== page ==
Editors note – last month we asked each of the six candidates running for the Great Falls city commission to submit answers to three specific questions. We will be publishing the answers from the candidates who responded, in the order we received the responses, exactly as submitted and without editorial comment, starting today.
What do you consider to be the most important issue for Great Falls right now and if elected how would you respond to it. Please be as specific as possible by describing why you consider the issue to be the most important and the action you feel is necessary to address it?
While there are several issues that need to be addressed or need to continue to be addressed, I believe that our most important issue is population growth. According to data released from our Development Authority, Great Falls has the second lowest per-capita personal and commercial property taxes of any city in Montana. If we are to raise the funds needed to properly insure public safety, add to and maintain our city’s infrastructure and promote growth we need to increase tax income to the city. I believe that the best way to accomplish that is to add to our businesses and population and thereby spread the required tax income across a larger number of tax payers.
Accomplishing that is not a simple or short term task. The second goal listed on the City Commission’s list of goals is, “Manage growth to preserve our resources, environment, and sense of community.” I couldn’t agree more with that goal. As is obvious by the number of “Help Wanted” and “Now Hiring” signs in front of city businesses, we don’t need more jobs as much as we need more high salary jobs that require education, skill and experience. With our current unemployment rate at less than 3%, a business seeking new employees will almost certainly have to “steal” them from other local businesses. In addition, the current shortage of appropriate housing for medium to higher income workers inhibits business efforts to recruit those workers to our city.
Do you or any of your immediate family members, business partners, employer, or employees hold any positions, professional or volunteer, recent past or present, that would constitute a conflict of interest, or appearance thereof, for you while conducting city business as a commissioner? If so how would you deal with the potential conflict?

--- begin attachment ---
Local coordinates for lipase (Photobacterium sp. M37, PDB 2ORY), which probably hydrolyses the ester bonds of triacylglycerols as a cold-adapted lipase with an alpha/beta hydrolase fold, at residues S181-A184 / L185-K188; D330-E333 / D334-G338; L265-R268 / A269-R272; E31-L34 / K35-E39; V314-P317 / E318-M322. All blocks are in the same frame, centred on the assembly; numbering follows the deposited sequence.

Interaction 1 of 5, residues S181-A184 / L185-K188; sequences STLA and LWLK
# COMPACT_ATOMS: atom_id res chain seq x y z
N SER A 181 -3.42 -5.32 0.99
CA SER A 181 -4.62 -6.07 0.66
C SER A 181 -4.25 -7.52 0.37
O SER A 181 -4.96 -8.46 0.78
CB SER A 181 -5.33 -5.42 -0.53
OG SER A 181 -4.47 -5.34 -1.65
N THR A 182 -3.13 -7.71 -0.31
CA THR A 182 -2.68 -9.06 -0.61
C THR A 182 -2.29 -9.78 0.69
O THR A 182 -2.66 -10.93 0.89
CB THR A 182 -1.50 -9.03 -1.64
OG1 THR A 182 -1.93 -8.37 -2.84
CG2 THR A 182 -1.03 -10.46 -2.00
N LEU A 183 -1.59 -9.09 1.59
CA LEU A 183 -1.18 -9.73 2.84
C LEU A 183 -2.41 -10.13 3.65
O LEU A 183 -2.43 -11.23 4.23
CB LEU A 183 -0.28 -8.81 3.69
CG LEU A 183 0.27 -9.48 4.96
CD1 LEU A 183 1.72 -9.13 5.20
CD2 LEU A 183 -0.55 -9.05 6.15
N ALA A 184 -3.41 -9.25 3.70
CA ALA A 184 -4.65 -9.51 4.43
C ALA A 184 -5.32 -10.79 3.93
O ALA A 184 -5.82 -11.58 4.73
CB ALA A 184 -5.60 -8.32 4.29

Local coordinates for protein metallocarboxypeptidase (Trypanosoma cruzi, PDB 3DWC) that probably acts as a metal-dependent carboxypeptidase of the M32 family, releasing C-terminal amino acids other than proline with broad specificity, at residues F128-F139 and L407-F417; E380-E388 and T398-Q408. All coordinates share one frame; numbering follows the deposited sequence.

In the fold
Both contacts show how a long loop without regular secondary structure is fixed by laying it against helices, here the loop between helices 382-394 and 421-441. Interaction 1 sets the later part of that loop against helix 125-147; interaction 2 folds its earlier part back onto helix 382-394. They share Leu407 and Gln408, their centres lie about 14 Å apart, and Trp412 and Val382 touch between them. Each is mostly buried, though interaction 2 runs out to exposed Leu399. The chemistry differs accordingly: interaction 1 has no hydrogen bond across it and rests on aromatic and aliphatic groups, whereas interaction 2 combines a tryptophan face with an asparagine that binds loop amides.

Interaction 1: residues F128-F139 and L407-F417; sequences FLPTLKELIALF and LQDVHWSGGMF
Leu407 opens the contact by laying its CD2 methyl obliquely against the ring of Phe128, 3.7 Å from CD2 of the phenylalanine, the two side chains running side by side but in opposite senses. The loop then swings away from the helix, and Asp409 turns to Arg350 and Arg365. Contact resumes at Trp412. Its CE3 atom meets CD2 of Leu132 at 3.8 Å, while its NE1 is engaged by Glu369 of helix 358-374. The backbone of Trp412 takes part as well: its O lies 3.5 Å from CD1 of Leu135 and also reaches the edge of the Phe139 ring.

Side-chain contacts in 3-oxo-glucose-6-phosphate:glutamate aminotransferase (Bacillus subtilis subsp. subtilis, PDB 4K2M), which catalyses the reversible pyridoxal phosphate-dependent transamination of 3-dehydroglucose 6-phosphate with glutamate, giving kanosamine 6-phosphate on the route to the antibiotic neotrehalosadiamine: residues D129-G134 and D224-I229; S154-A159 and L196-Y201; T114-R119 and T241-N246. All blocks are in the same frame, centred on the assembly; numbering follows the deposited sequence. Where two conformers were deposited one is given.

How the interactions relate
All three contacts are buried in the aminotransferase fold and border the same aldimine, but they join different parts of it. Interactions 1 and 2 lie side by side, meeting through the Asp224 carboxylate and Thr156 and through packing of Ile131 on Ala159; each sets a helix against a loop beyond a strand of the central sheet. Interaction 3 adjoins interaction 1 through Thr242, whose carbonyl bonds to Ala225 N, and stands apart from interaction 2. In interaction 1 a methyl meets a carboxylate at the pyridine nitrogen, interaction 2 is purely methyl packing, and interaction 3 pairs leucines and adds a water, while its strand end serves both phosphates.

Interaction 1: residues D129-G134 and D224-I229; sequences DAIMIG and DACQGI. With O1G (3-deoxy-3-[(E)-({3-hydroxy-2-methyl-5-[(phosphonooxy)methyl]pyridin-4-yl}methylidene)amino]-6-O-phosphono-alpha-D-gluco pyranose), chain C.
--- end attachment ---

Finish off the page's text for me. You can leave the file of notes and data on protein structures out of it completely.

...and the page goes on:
In a word, no. I have been retired for ten years and hold no particular allegiance to any of my former employers or coworkers. My wife, Roxanne, works for Easterseals Goodwill and my son, Sean, is a mechanic at Lithia. While I am proud of them and the work that they do, I hold no allegiance to their employers. Same holds for the boards of directors on which I served. I have resigned from the River’s Edge Trail Board of directors and from the EPA/DEQ Technical Advisory Group. I have chosen to remain on the Missouri-Madison River Fund Board based on assurances from the Great Falls City Attorney and the River Fund that doing so does not present any conflict of interest concerns.
Do you consider the current relationship between the city commission and the citizens of Great Falls to reflect an adequate level of mutual trust, respect and engagement and how would you improve that relationship?
The City Commission continues in its efforts to be completely open and transparent in all its activities. Commission work sessions and Commission meetings are open to the public and simulcast to the community. In addition, they are recorded and made available on the City’s web site. The City holds scheduled public information/comment meetings when appropriate as well
as public comment periods in every Commission meeting. The City’s web site is an excellent source for Commission, government and community information. When major issues are under consideration, mailings are sent to citizens which provide basic information and web links for more detailed information.
Conversely, citizens have an obligation to seek information regarding issues that concern them. The City’s web site is a great place to start, but one of the best methods is through the City’s nine Neighborhood Councils. The Councils are a two-way conduit for information to and from City Government. Citizens can get information and clarification on neighborhood and city-wide issues as well as have their comments and concerns transferred to City Government.
Engagement is a two-way street. Ongoing participation and desire for improvement by Commissioners and citizens alike is essential for government to be effective from both viewpoints. At the same time trust and respect can only be accomplished through appropriate, two-way engagement. Increased engagement in Neighborhood Councils and Commission Meetings by citizens and City Government officials will automatically increase trust and respect.